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Archive for December 18th, 2010

Allechante

This is the name of a little cafe in Norwich, Vermont. They make really good food.  They actually know how to bake. This doesn’t sound like a compliment or even a recommendation, but it is.  The perfection of their pastries always inspires deep respect, gratitude, and even awe in me, because there are so few towns that have real bakeries that don’t take short cuts with vegetable oil, that eschew muffins, that use time-tested recipes and forms—such as the Swiss honey-walnut-stuffed engadiner—and that don’t inflate their pastries to size of a toddler’s head.  I always look forward to their almond croissants, which sell out quickly because of their perfect flakiness, not-too-sweetness, delicacy, and pure yumminess.  I was lucky yesterday that there was one left when we got there as late as 9:40.  It was 16 degrees outside. I sat in the sunny corner and enjoyed my moment of marzipan and toasted butter bliss, and watched the Christmas cookies sparkle and turn on their branches.

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Boston butt alla Bolognese

The other night, we had the richest meal I’ve had since, I think, that osso bucco last year.  The main dish, pork braised in milk, was followed by Sharyn’s rendition of sticky toffee pudding with custard, a signature dessert of the Lake District, where our friend Leanda, who just happened to be one of the guests at dinner, is from.  (She demonstrated her approval by having a bit of seconds.)

Sharyn has become something of a co-conspirator on this blog; if she weren’t so materially real she would seem to be an imaginary friend.  But every time we cook a meal together, which is frequently lately, I’m inspired to write it up, to share it, to record it.  We both love to cook, to talk about cooking and food, to plan meals, and to eat them together.  Our husbands and children join us quite willingly.  Jack and Mimi crack each other up, and Jim and Peter enjoy the chance to catch up.

Pork braised in milk was one of the memorable meals from the American Academy in Rome.  I knew I wouldn’t be able to duplicate it, but with the help of Marcella Hazan’s recipe, I thought I might come close.  I started in the early afternoon by browning a Boston butt.  I have no idea why it’s called a butt, since it’s a shoulder, and what it has to do with Boston. I was hoping that Sharon Tyler Herbst’s indispensable Food Lover’s Companion would clarify this question for me, but I was disappointed.  Her pork-cut chart refers to the cut as a shoulder, and as a “picnic shoulder,” which speaks to the description Wikipedia begins with:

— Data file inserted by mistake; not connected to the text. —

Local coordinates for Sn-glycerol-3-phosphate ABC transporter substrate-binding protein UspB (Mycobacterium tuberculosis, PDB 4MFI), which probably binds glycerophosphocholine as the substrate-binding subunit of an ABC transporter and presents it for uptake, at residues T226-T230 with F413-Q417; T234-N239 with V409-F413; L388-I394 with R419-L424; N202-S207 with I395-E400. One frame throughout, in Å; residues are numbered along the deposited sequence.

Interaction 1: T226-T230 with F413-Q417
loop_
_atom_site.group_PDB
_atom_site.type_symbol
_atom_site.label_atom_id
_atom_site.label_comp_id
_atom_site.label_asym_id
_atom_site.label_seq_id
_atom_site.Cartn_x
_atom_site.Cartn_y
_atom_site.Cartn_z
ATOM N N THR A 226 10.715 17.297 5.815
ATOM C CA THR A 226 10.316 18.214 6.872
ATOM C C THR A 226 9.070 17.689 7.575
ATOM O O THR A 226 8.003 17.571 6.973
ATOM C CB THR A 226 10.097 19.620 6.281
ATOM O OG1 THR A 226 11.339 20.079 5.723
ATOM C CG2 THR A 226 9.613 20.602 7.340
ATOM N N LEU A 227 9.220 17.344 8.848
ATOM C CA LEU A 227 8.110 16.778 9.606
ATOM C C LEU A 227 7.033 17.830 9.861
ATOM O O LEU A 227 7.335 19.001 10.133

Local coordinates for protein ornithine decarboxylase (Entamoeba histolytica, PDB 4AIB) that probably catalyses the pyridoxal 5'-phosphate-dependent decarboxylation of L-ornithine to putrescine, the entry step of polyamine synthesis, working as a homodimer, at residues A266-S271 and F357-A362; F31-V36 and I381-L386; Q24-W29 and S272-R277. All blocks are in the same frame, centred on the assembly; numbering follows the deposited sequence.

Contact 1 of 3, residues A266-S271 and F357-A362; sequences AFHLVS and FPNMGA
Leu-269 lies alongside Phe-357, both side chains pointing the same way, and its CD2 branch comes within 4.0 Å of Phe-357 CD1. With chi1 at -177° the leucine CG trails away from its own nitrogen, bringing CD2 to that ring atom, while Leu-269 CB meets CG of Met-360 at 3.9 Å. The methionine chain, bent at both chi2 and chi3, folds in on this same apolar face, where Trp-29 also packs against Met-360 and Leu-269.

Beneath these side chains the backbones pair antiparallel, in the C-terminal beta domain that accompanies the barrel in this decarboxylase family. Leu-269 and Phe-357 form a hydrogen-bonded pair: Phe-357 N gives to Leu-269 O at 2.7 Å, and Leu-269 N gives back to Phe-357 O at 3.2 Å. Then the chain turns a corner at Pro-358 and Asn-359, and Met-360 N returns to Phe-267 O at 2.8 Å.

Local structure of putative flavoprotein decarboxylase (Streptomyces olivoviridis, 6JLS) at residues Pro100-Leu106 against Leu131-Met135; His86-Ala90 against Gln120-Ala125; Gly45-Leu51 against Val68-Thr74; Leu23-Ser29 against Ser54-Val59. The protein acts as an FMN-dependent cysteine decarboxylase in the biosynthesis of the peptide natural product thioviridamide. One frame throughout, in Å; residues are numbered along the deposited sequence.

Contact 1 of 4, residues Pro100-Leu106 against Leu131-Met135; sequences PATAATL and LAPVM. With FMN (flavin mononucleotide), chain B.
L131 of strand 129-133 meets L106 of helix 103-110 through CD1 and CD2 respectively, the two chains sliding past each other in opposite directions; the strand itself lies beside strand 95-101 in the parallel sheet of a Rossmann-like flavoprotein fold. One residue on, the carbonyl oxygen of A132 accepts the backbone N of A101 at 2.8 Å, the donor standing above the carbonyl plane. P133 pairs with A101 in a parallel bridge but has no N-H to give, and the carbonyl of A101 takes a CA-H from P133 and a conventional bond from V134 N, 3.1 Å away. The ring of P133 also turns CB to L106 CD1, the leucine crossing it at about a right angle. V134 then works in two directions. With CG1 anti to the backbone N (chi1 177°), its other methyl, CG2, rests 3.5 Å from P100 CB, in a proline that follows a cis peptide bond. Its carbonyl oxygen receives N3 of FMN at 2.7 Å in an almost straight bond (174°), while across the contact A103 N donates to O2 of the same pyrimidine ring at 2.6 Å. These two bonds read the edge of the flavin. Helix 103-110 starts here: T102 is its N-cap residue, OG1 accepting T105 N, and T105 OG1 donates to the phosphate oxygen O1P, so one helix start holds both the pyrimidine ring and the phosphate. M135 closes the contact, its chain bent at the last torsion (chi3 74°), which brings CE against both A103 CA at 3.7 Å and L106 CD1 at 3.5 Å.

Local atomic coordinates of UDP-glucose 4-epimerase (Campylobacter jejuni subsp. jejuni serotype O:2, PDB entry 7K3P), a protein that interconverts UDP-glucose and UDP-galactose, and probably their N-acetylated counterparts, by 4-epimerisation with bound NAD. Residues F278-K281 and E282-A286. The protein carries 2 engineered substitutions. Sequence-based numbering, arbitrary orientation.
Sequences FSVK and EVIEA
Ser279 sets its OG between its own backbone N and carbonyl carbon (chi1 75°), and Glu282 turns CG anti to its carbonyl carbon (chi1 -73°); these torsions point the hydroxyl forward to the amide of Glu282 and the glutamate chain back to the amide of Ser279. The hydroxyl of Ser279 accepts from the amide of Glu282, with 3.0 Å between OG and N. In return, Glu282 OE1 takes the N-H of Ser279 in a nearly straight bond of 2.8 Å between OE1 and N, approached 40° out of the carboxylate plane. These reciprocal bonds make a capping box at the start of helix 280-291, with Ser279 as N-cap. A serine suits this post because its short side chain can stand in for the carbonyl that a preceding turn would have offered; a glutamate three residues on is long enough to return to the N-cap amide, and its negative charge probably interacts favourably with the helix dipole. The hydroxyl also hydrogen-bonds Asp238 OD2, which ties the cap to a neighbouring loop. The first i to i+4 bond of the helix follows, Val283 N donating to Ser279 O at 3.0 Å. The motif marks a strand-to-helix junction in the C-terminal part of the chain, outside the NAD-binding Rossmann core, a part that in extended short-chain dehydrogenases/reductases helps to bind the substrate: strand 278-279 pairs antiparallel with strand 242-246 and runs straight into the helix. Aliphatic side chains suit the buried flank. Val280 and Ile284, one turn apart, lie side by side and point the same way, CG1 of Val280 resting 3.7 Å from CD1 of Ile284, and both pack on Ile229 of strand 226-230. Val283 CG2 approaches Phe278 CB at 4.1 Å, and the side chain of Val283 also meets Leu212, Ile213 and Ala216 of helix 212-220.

Boston butt is a cut of pork that comes from the upper part of the shoulder from the front leg and may contain the blade bone.[1] This pork cut, from the shoulder, combined with the way it is prepared and served, makes it a distinctly American dish. Smoked or barbecued Boston butt is a southern tradition. As a mainstay of Deep South cuisine, particularity in Alabama and Georgia, it is often smoked and sold as a fundraiser on road side stands by charities and local organizations.

Why does this strike me as funny?  Maybe because they don’t explain that it’s “pulled pork” they’re talking about.

Wikipedia then led me to two Boston-based food authorities, Sheryl Julian, of the Boston Globe and Chris Schlesinger, chef and author of How to Cook Meat. Julian offers this explanation, along with a tasty sounding recipe for pulled pork:

the cut was named early in American history. In Colonial times, the shoulders were packed into “butts” – the word for barrels – for shipping or storage.

Anyway, the four kids, between the ages of 3 & 5, who came to eat the Boston butt got a huge kick out of the name.  And the grown-ups were pretty happy with the braise as well. We ate every bit, and even sopped up the nut-brown sauce (made with whole milk from a local small dairy) until the platter was clean.

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